Down Terrace

 

So this week I decided to watch Down Terrace, a gritty British drama directed by Ben Wheatley. Wheatley was the director of, the sublime, Kill List which came out last year and instantly became a favourite of mine so I was drawn to watch some more of his work. Down Terrace is set within Brighton and follows a family, who don’t appear to have been given a surname, that are in some way involved in some really dodgy business, my guess was that they’re in the drug trade but nothing was ever confirmed in the script. As the film goes on the family learn that someone has tipped off the police about their business and they start killing anyone who knows anything building up to a furious showdown at the end with a very big twist.

The film is incredibly effective, there are many similarities to the aforementioned Kill List, but there are also differences that set the two apart. For example, Down Terrace’s moment of extreme violence are a lot more sparse than those in Kill List and for this particular film it adds even more of a sense of mystery surrounding its main characters, these moments of violence are handled with expert skill in a film that, clearly doesn’t have the biggest of budgets. The actors all do a fantastic job, most of whom I didn’t recognise expect the Irish guy from Kill List, who plays Pringle, and the mother of the family Julia Deakin who I know well from Spaced, but the lack of known actors brings so much more to film’s integrity. It’s not especially uplifting stuff but it’s so well written and cleverly plotted giving you slices of information only when absolutely necessary and hinting at a huge back story that you’re left figuring out on your own. This makes the movie much more thought provoking and makes it seem so much more like real life. This is a much more realistic vision of life in a crime family, it feels like it really does capture a feeling that this could well be a true story.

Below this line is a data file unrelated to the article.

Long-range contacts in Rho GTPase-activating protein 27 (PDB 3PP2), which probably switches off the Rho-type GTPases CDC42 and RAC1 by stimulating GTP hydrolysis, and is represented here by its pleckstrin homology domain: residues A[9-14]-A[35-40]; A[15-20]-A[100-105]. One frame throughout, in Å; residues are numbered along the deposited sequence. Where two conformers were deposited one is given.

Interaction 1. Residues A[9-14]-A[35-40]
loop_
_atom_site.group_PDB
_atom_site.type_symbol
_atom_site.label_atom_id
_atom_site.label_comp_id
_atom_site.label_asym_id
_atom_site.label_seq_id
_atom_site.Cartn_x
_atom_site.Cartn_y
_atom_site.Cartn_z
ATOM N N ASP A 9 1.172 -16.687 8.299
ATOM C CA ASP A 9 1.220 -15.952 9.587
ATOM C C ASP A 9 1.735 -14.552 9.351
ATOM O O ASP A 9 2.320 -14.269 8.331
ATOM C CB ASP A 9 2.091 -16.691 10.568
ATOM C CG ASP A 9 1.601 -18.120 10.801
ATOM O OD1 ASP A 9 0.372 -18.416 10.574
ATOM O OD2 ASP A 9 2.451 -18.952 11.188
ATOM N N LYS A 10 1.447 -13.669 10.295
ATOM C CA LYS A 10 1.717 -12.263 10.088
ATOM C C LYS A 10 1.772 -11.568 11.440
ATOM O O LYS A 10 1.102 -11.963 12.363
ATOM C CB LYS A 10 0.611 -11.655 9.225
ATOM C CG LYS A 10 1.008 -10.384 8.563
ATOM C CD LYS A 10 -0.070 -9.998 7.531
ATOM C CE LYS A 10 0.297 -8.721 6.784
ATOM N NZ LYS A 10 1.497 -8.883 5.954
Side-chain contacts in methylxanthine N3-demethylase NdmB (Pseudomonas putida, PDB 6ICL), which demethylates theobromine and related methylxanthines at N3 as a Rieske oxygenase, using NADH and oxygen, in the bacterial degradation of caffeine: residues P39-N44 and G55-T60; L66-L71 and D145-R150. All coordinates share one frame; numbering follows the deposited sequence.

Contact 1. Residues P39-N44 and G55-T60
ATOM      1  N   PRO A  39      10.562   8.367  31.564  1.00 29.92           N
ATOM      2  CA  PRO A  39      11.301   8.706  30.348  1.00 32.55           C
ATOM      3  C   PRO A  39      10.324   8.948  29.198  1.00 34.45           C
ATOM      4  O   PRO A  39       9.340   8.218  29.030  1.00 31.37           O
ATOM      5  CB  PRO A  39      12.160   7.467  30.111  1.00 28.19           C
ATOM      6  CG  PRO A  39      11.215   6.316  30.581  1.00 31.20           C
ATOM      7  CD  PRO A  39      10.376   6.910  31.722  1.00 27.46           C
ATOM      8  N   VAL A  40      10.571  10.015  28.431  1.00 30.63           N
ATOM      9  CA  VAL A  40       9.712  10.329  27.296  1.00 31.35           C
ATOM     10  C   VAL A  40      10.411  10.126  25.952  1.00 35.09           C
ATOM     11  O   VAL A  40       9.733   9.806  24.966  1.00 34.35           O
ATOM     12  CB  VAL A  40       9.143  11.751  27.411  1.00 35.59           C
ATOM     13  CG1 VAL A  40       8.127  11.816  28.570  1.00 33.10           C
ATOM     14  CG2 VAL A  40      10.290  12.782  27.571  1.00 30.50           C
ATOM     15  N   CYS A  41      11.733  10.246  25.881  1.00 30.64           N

I’ve now been blown away completely by both of Wheatley’s features as he seems to capture dark, gritty crime stories with flashes of hyper violence and does so with intricate skill. Roll on his third feature, due next year, A Field in England, this guy is definitely one to watch in future.

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